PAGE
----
Work on the Smooth Newt
People have found it imperative to conduct research on the Irish Smooth Newt because it is unique and represents one of the three native amphibian species in Ireland. There have been studies on this model since the late 1990s with a lot of work being done in a bid to understand the smooth newts; people have investigated the breeding site characteristics of the Smooth Newt in Northern Ireland and in the Republic of Ireland (Altunisik, Kalayci, Gul, Ozdemir, & Tosunoglu, 2014). This covered about 278 water bodies with their neighbouring terrestrial habitats which were examined with 33 habitat parameters being recorded (Marnell, Discriminant Analysis of the Terrestrial and Aquatic Habitat Determinants of the Smooth Newt (Triturus Vulgaris) and the Common Frog (Rana Temporaria) in Ireland, 1998). The results identified the aquatic habitat and terrestrial habitat variables that were used and unused by the smooth newts.
There have been further works over the years in a bid to comprehensively understand the smooth newt with some aimed at understanding the individual age of the smooth newts by using the skeletochronology method for age determination in amphibians (Altunisik, Kalayci, Gul, Ozdemir, & Tosunoglu, 2014). This research was factored out during the breeding season in 2013 whereby there was the determination of sex and the age of the newts before trying to understand the other life-history traits.
There have been a lot of studies on the smooth newts even in Turkey whereby the study has concentrated on the variation in the age and body size of these species (Ozdemir et al., 2012). These studies show the need to comprehensively understand these specify from a specific point of view rather than a general point of view. The studies offer comprehensive results in their specific research areas and use these to expound on the nature of the newts. These newts relate in different areas; in Turkey, they are explained on their life-history traits on the island and mainland.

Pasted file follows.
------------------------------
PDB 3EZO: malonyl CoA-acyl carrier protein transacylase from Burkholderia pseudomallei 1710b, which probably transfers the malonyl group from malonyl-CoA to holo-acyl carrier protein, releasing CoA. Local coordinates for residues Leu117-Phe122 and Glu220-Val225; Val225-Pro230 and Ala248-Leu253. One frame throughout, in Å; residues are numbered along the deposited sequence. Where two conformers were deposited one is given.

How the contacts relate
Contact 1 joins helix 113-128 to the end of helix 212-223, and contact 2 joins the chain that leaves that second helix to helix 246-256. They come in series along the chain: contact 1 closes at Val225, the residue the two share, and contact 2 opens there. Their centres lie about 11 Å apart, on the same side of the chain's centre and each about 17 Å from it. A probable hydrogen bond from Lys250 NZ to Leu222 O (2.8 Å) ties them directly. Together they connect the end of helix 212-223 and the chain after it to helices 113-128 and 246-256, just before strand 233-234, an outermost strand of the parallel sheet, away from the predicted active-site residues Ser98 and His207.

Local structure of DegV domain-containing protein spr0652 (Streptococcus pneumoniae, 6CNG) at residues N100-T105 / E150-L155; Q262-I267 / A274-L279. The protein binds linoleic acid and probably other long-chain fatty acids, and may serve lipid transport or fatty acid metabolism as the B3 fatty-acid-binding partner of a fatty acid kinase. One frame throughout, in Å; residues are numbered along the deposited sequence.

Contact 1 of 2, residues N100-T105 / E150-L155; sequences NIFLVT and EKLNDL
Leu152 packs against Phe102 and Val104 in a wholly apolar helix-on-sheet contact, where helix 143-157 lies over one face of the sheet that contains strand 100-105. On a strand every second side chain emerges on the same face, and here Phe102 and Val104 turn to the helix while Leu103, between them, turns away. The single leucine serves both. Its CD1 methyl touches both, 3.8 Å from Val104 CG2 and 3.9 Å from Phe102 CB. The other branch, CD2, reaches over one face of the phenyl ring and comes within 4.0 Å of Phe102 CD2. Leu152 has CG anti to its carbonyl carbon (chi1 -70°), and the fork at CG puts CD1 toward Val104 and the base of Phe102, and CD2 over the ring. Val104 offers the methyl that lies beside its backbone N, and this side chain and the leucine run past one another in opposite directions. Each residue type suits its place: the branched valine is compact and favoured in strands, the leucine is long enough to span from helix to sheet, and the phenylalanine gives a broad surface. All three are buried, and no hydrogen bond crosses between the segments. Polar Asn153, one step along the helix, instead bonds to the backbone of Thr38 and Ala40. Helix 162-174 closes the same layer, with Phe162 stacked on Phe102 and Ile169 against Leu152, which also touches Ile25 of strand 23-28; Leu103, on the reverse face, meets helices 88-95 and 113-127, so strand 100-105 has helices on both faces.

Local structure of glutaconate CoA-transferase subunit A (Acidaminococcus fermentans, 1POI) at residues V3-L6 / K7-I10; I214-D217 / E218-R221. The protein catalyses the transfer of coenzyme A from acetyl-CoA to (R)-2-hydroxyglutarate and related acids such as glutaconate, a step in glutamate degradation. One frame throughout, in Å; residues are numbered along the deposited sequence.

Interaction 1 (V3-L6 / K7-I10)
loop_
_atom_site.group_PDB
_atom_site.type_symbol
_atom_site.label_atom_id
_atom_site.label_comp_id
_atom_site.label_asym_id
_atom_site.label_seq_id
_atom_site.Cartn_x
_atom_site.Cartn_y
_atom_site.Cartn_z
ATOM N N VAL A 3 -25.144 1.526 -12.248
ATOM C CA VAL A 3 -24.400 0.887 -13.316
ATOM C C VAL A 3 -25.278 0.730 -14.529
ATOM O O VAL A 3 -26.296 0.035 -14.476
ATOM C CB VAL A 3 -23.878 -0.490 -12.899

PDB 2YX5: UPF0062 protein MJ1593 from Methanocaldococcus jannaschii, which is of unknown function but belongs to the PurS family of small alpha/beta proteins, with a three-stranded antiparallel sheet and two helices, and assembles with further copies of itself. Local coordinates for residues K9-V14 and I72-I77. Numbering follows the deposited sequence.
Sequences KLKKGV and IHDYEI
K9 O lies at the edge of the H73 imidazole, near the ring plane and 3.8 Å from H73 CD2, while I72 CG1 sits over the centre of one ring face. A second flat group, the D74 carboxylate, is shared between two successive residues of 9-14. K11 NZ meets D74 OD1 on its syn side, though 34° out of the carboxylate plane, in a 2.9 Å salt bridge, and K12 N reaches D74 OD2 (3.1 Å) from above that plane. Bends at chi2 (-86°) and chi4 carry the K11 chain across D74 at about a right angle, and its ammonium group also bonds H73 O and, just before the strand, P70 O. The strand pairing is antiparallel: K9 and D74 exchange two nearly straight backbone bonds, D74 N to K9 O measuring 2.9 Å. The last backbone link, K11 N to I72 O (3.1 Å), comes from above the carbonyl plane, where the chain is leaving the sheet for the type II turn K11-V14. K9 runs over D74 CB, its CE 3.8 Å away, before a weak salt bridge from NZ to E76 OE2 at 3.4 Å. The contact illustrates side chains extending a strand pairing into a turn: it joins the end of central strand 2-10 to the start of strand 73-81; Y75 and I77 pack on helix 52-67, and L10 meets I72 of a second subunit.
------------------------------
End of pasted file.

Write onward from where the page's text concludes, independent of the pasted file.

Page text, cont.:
Mitochondrial DNA and Nuclear DNA
Nuclear DNA refers to the DNA contained in the nucleus of a eukaryotic organism while mitochondrial DNA refers to structures in a cell that converts energy from food into an efficient form to be used by the cells. The incorporation of Mitochondrial and Nuclear DNA is still unknown and poses a challenge on how to effectively integrate them in a gene fragment (Srinivasainagendra et al., 2017). There is the need to come up with a project to fully understand how to incorporate these two in an efficient gene that can handle them. It is important to understand other terms that relate to DNA such as DNA barcoding which entails a taxonomic method which uses a short genetic marker in the DNA of an organism so as to identify which species it belongs to (Srinivasainagendra et al., 2017).
It is important to understand what Polymerase Chain Reaction (PCR) entails before trying to carry it out and thus the process involved amplifying one copy on the DNA segment and using it to come up with multiple copies of the DNA sequence (Mullis, Ferre, & Gibbs, 2012). This entailed taking the copy to the laboratory and using PCR tool to generate these copies.
Sanger sequencing refers to a DNA sequencing method that focuses on selective enactment of chain-terminating dideoxynucleotides during the vitro DNA replication process by the use of DNA polymerase (Munshi, 2012). The main essence of using the Sanger sequencing is to determine the individual sequencing of pieces of DNA such as the fragments necessary for DNA cloning (Munshi, 2012).
Bio drop offers insights on how to conduct micro-volume measurements. It is effective in helping with DNA concentration as it works with pre-programmed methods for RNA, proteins, oligos, and DNA (BioDrop DUO Boost your micro-volume application capability, n.d.). This can be used to come up with comprehensive data on small volume measurements and concentrate on DNA.